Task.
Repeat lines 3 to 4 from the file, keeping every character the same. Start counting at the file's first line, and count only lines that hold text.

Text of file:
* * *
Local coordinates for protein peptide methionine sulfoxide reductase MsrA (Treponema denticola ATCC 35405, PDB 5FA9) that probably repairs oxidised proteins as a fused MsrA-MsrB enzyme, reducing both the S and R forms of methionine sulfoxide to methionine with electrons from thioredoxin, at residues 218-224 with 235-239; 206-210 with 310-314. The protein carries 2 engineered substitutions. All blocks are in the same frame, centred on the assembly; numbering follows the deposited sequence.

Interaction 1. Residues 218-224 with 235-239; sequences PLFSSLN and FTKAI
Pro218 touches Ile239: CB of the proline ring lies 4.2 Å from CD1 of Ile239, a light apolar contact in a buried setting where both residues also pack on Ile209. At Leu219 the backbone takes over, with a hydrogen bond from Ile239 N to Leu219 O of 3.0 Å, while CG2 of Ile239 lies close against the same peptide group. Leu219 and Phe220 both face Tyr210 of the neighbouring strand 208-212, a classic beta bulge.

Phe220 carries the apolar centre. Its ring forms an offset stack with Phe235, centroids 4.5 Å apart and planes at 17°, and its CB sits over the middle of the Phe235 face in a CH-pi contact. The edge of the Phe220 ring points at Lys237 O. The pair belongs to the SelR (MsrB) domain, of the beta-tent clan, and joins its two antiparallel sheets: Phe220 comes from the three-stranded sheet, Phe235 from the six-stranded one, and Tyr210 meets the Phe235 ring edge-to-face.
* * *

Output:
Pro218 touches Ile239: CB of the proline ring lies 4.2 Å from CD1 of Ile239, a light apolar contact in a buried setting where both residues also pack on Ile209. At Leu219 the backbone takes over, with a hydrogen bond from Ile239 N to Leu219 O of 3.0 Å, while CG2 of Ile239 lies close against the same peptide group. Leu219 and Phe220 both face Tyr210 of the neighbouring strand 208-212, a classic beta bulge.

Phe220 carries the apolar centre. Its ring forms an offset stack with Phe235, centroids 4.5 Å apart and planes at 17°, and its CB sits over the middle of the Phe235 face in a CH-pi contact. The edge of the Phe220 ring points at Lys237 O. The pair belongs to the SelR (MsrB) domain, of the beta-tent clan, and joins its two antiparallel sheets: Phe220 comes from the three-stranded sheet, Phe235 from the six-stranded one, and Tyr210 meets the Phe235 ring edge-to-face.